Research Article

A lineage-resolved molecular atlas of C. elegans embryogenesis at single-cell resolution

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Science  20 Sep 2019:
Vol. 365, Issue 6459, eaax1971
DOI: 10.1126/science.aax1971

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Identifying terminal nematode cells

Single-cell RNA sequencing provides the power to identify the developmental trajectory of an organism. However, identifying the temporal lineage of cell development can be difficult without large-scale analyses. Packer et al. sequenced more than 80,000 cells from embryos of the roundworm Caenorhabditis elegans to determine the expression of genes directing the development of terminal cell types. Because all somatic cells in a C. elegans individual have been mapped, the authors are able to connect gene expression with cell lineages over time during development, noting stark transitions in some cases.

Science, this issue p. eaax1971

Structured Abstract


During development, a single-cell zygote undergoes repeated cell divisions to produce an embryo that contains many distinct cell types. This sequence of cell divisions is called the organism’s cell lineage. Each cell in the lineage expresses a different set of genes in various quantities (the cell’s transcriptome), thus directing cells to differentiate into specific cell types over time. Identifying these transcriptome changes and understanding how they regulate cell type specification are fundamental challenges in biology. Advances in methods that assay the mRNA content of single cells [e.g., single-cell RNA sequencing (sc-RNA-seq)] have made it possible to directly measure these gene expression patterns for each cell at a whole-organism scale.


The nematode worm Caenorhabditis elegans has only 558 cells at hatching. Despite its limited cell number, however, C. elegans contains a wide diversity of cell types and a complex anatomy. Its cell lineage is invariant—every individual C. elegans animal is produced by the exact same sequence of cell divisions—and this lineage has been fully mapped. Together, these features make it an ideal animal in which to comprehensively describe the gene expression patterns of each cell and to define the transcriptome dynamics during cell differentiation and development.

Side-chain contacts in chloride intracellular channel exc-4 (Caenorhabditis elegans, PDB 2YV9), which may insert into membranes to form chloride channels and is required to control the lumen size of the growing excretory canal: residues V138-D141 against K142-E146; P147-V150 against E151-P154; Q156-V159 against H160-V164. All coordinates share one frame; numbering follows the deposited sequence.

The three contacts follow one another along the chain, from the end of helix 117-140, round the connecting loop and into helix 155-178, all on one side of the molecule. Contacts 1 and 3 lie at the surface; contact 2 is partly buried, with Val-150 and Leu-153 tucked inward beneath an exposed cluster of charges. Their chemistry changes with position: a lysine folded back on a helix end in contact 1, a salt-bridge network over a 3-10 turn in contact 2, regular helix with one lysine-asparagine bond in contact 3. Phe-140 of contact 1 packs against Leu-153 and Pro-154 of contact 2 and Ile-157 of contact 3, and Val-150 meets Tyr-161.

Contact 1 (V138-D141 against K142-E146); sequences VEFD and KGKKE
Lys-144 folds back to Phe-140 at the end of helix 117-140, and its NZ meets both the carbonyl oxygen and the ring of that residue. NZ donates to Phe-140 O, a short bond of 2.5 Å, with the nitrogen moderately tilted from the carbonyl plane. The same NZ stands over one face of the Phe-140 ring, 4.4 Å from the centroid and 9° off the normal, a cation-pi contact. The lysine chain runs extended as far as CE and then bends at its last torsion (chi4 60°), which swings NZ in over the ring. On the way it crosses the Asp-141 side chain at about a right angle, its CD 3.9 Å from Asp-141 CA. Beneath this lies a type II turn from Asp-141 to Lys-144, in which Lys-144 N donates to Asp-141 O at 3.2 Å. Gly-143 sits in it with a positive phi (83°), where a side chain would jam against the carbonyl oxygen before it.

We profiled the transcriptomes of 86,024 single cells from C. elegans embryos at developmental stages ranging from gastrulation to terminal cell differentiation. Using computational methods, gene expression patterns from the literature, and gene expression data obtained from three-dimensional (3D) movies of fluorescent reporter lines, we mapped each single-cell transcriptome to its corresponding position in the known C. elegans cell lineage tree. In total, we identified 502 distinct terminal and preterminal cell types, which correspond to 1068 individual branches of the lineage tree. We computed a transcriptional profile for each detected cell type and determined the gene expression differences between mother and daughter cells, and between sister cells, for >200 cell division events in the lineage.

Analyzing these data, we find that:

1) A cell’s lineage history and its transcriptome are transiently correlated. This correlation increases from middle to late gastrulation, then falls substantially as cells adopt their terminal fates.

2) Genes that distinguish sister cells are often first coexpressed in the parent and then selectively retained in one daughter but not the other. This phenomenon, known as “multilineage priming,” is notably prevalent throughout the C. elegans lineage.

3) Most distinct lineages that produce the same anatomical cell type converge to a homogenous transcriptomic state, with little or no residual signature of their lineage identity.

4) In many cases, purely computational reconstruction of developmental trajectories from the single-cell transcriptomic data does not accurately reproduce the known cell lineage. Marker genes known to be expressed in specific lineages were critical for correct annotation. This is particularly evident for lineages in which gene expression changes rapidly.


Our dataset defines the succession of gene expression changes associated with almost every cell division in an animal’s embryonic cell lineage. It provides an extensive resource that will guide future investigations of gene regulation and cell fate decisions in C. elegans. It can also serve as a benchmark dataset that will facilitate rigorous evaluation of computational methods for reconstructing cell lineages from sc-RNA-seq data.

UMAP visualization of 86,024 single-cell transcriptomes from C. elegans embryos.

Single-cell transcriptomes were projected into a 3D space by using the uniform manifold approximation and projection (UMAP) algorithm. Each point represents a cell. The projection reconstructs developmental trajectories of C. elegans cell types, spanning from mid-gastrulation (orange and green) to terminal differentiation (blue, purple, and pink).


Caenorhabditis elegans is an animal with few cells but a wide diversity of cell types. In this study, we characterize the molecular basis for their specification by profiling the transcriptomes of 86,024 single embryonic cells. We identify 502 terminal and preterminal cell types, mapping most single-cell transcriptomes to their exact position in C. elegans’ invariant lineage. Using these annotations, we find that (i) the correlation between a cell’s lineage and its transcriptome increases from middle to late gastrulation, then falls substantially as cells in the nervous system and pharynx adopt their terminal fates; (ii) multilineage priming contributes to the differentiation of sister cells at dozens of lineage branches; and (iii) most distinct lineages that produce the same anatomical cell type converge to a homogenous transcriptomic state.

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